The Atomium

We visited the Atomium in the north end of Brussels yesterday. Built in the form of a 335'-tall iron crystal for the 1958 World's Fair, it continues to attract tourists to an area which is now given over to parks and a large trade centre.

The structure itself is remarkable and evokes the confidence in science and idealism of the space age of the late 50s and 60s. I wondered if I would need to carry a sliderule, Brylcreem my hair and wear a plastic pocket protector before being allowed inside...

For a photographer, it's an enjoyable challenge to work the angles both inside and outside the giant model. If you're on a budget or pressed for time, you can have a lot of fun with a camera without paying to get in.

It would be interesting to know a bit more about what the Atomium housed in 1958, though. There are snippets of descriptions of other buildings from the 1958 Fair Brazilian pavilion and a temporary exhibit on the theme of water conservation, but probably not enough that shows the Atomium itself at its best. One sphere can be booked by school groups for activities and sleepovers and another appears to be available for corporate functions. The top-most sphere houses a restaurant and a panorama level that affords views in all directions.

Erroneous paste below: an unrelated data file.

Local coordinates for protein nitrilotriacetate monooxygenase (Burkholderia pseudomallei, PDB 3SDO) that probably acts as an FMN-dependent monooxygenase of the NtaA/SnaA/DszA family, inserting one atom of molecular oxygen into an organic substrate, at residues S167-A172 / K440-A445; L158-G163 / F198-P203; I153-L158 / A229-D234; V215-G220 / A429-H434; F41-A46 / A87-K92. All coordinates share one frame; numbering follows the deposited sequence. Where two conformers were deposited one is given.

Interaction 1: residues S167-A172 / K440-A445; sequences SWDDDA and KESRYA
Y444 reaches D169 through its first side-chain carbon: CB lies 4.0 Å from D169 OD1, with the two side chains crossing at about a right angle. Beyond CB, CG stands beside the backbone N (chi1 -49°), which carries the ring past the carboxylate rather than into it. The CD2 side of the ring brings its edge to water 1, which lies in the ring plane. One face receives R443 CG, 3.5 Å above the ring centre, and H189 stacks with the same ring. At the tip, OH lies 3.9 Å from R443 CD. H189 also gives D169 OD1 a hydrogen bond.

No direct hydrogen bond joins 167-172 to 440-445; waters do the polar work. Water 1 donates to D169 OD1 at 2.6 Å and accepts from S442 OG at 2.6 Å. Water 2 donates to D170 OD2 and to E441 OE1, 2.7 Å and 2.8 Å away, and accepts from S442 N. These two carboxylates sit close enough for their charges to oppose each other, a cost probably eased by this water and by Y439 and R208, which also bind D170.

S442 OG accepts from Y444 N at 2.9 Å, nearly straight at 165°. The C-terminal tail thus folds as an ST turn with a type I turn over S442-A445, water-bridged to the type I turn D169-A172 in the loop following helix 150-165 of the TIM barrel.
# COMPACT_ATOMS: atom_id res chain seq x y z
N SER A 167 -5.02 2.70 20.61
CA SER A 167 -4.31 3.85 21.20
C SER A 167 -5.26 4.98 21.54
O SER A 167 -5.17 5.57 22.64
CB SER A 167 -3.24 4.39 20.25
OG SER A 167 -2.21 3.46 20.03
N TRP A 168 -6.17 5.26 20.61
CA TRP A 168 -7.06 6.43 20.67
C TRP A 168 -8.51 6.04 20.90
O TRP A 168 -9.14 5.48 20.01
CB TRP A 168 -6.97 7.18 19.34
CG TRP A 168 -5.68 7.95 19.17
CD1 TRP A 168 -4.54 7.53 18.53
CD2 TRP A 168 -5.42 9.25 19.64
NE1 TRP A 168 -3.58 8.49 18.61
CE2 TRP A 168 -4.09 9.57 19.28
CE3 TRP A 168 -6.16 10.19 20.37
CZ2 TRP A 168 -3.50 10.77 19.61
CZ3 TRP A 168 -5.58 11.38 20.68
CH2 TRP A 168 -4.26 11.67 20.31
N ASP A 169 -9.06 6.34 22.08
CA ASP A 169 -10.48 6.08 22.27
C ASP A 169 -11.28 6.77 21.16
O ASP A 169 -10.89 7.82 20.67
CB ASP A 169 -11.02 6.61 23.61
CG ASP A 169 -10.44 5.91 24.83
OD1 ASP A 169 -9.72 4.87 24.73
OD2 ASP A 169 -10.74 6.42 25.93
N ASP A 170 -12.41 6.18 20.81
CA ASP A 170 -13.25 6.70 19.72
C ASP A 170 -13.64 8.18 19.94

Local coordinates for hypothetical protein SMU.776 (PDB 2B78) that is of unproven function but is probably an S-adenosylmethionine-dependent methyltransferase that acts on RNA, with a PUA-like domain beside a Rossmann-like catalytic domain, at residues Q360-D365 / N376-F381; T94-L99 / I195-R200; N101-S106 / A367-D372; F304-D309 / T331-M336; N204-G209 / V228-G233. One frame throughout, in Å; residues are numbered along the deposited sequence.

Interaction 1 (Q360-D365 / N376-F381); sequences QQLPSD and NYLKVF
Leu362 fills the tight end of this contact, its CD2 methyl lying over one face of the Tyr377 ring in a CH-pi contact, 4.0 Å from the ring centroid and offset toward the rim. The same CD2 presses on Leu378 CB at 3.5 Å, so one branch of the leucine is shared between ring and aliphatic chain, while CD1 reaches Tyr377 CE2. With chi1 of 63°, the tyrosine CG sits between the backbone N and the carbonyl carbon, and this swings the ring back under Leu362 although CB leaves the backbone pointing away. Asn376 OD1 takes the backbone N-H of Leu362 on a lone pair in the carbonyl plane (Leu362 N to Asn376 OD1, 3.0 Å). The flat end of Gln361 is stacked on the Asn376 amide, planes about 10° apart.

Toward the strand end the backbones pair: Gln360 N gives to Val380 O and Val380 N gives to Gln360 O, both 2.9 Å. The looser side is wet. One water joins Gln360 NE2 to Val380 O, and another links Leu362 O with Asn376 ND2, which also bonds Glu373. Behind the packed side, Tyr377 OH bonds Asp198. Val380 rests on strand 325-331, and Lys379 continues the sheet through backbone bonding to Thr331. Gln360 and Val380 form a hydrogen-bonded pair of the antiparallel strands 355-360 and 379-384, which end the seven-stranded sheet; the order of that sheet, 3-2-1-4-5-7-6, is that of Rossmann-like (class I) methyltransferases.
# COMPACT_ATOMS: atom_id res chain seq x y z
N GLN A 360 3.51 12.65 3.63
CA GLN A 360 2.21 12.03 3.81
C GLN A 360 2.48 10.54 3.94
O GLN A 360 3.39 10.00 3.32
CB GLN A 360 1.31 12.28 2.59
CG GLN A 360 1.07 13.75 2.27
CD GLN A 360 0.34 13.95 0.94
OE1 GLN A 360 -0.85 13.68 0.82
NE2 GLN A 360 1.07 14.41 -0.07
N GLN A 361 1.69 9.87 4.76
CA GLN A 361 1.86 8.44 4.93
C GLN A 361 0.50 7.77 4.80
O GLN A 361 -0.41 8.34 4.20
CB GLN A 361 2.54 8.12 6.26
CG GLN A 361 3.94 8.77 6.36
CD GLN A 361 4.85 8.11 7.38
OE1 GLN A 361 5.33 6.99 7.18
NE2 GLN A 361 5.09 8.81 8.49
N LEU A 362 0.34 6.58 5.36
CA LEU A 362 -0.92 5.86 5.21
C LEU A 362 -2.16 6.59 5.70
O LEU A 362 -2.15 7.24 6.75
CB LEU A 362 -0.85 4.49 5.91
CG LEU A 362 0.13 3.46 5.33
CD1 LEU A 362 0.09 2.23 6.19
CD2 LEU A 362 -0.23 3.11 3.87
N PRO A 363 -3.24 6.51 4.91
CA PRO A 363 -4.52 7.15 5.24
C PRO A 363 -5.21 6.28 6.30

In spite of the way that the tourist guides hype the facility, though, we came away with the sense that the Atomium is a somewhat wasted opportunity. What was it supposed to represent at the World's Fair? What was it meant to say about Belgium's place in the world or sense of itself? What about all the optimism reflected in the vintage World's Fair posters?  (And why can't you buy copies of them in the gift shop?) Does the Atomium have anything to say now? What about more developed and coherent exhibits on science and Belgium's contribution to research? Why not do something in conjunction with Belgium's space agency? (Yes, there is one: the Belgisch Instituut voor Ruimte-Aëronomie - BIRA / Institut d'Aéronomie Spatiale de Belgique - IASB).

With all the efforts that Western European countries have put into restoring, promoting and telling the stories of their historic buildings, this piece of recent history could be managed with more imagination. There aren't many sites like the Atomium, so the vision for it ought to be more than... atomistic.